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  1. Default Denver to Seattle in 16 days?

    Hi everyone,

    We're planning a spontaneous RV road trip from Denver to Seattle for the second week of October (next week) and looking for advice. We are hoping to see Yellowstone and a few other spots and our itinerary looks like this at the moment....we are traveling with a 2yo so bearing that in mind...

    S1. Land in Denver and pick up RV. Stay overnight in Denver? Or drive an hour or two
    S2. Overnight somewhere en route to Grand Teton
    M3. Overnight somewhere en route to Grand Teton
    T4. Grand Teton NP
    W5. Yellowstone NP
    T6. Yellowstone NP
    F7. Yellowstone NP
    S8. Billings, Montana (to see the rodeo)
    S9. Great Falls?
    M10. Missoula
    T11. Spokane
    W12. Portland or somewhere en route to
    T13. Portland
    F14. Mt St Helens for the day then stay overnight just outside to arrive in Seattle the next morning
    S15. Seattle
    S16. Seattle
    M17. Fly home

    Questions:
    - Shall we stay a day or two in Denver, what to see?
    - What is the best, most scenic or most interesting route from Denver to Grand Teton? Should we be entering Grand Teton heading north on the 189/191 or heading west on the 26.
    - Is 1 night in Grand Teton and 3 in Yellowstone enough?
    - Is Portland/Mt St Helens worth the trip down considering we have a 2yo and won't be hiking or should we spend longer/slower traveling west from Billings to Seattle?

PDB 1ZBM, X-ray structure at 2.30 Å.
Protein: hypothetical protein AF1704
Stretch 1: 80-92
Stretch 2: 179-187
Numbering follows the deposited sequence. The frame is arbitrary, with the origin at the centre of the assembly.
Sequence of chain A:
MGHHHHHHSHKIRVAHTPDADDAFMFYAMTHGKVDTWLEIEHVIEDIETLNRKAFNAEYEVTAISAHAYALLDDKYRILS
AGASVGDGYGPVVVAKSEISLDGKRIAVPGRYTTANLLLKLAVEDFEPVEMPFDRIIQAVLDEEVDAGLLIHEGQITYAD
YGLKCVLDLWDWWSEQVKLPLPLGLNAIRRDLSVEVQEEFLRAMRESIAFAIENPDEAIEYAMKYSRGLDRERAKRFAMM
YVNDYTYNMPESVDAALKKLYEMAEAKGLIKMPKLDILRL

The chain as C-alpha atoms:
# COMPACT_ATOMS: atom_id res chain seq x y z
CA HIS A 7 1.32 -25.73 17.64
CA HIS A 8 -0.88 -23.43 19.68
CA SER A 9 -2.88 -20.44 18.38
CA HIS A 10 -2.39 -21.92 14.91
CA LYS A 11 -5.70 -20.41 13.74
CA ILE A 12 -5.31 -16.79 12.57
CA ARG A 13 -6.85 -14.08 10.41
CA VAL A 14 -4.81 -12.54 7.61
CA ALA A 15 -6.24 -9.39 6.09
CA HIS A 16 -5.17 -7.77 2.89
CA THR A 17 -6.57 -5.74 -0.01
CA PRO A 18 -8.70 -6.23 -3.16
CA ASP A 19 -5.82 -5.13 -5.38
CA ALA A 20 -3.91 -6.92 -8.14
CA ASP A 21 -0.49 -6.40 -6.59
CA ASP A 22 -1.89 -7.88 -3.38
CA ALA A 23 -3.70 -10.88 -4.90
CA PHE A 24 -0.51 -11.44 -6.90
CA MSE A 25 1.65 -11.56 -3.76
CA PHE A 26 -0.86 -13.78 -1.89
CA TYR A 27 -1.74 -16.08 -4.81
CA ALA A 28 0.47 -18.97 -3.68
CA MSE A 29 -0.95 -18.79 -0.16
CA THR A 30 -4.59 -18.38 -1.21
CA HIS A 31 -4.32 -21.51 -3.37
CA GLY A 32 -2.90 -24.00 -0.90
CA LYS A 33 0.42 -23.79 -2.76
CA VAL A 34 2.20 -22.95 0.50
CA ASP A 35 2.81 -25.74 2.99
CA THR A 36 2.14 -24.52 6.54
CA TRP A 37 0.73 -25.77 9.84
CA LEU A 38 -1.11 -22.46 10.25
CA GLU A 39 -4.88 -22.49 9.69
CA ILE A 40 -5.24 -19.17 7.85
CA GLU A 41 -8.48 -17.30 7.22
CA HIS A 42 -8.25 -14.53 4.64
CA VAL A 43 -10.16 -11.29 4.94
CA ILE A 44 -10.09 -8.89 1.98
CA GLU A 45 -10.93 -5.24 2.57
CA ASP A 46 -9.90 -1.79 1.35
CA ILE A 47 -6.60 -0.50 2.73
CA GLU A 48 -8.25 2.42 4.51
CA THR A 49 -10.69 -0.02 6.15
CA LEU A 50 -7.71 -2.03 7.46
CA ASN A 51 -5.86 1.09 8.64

- Finally we could adjust the whole schedule to make it a round trip from Denver to Denver...we haven't seen any of this country although my husband has spent time in Colorado Springs so we'd probably not venture that way...would that be a better option.

    I understand we will need to check the road reports for Yellowstone and make sure there've been no road closures etc as we're bordering on it being too late in the year.

    All and any advice is welcome.

    Thanks in advance

  2. #2
    Join Date
    Jul 2007
    Location
    South of England.
    Posts
    11,662

    Default Lots of options.

    Hello and welcome to the RTA forums !

    A lot of your questions come down to personal preferences but the one thing to consider is that if you do a one way trip rather than a loop in and out of Denver you will likely be facing quite expensive one way drop off fees unless you can find a 'one way special', which is worth checking out on the Cruise America website. Personally I wouldn't spend a couple of days in Denver but if you decided you wanted to it might be a better option to pick up the RV when you leave. I would probably head to near Estes Park and check out some of Rocky mountain NP. If you head to Portland you should check out the Historic Columbia River Gorge and I would also look at Mt Rainier NP as an option on route to Seattle. On the other hand if you are going as far north as Great Falls then Glacier NP is another natural wonder. If you decided on a loop trip then perhaps the Tetons, Yellowstone and some of southern Utahs parks would be a good option (Arches and Canyonlands) and then see a bit more of Colorado such as Mesa Verde, Black canyon and scenic drives such as 'The Million dollar Highway' through the mountain towns of Durango, Silverton and Ouray. There are many, many options so I would sit down and discuss the basics and then we can help to fit the pieces of the puzzle in place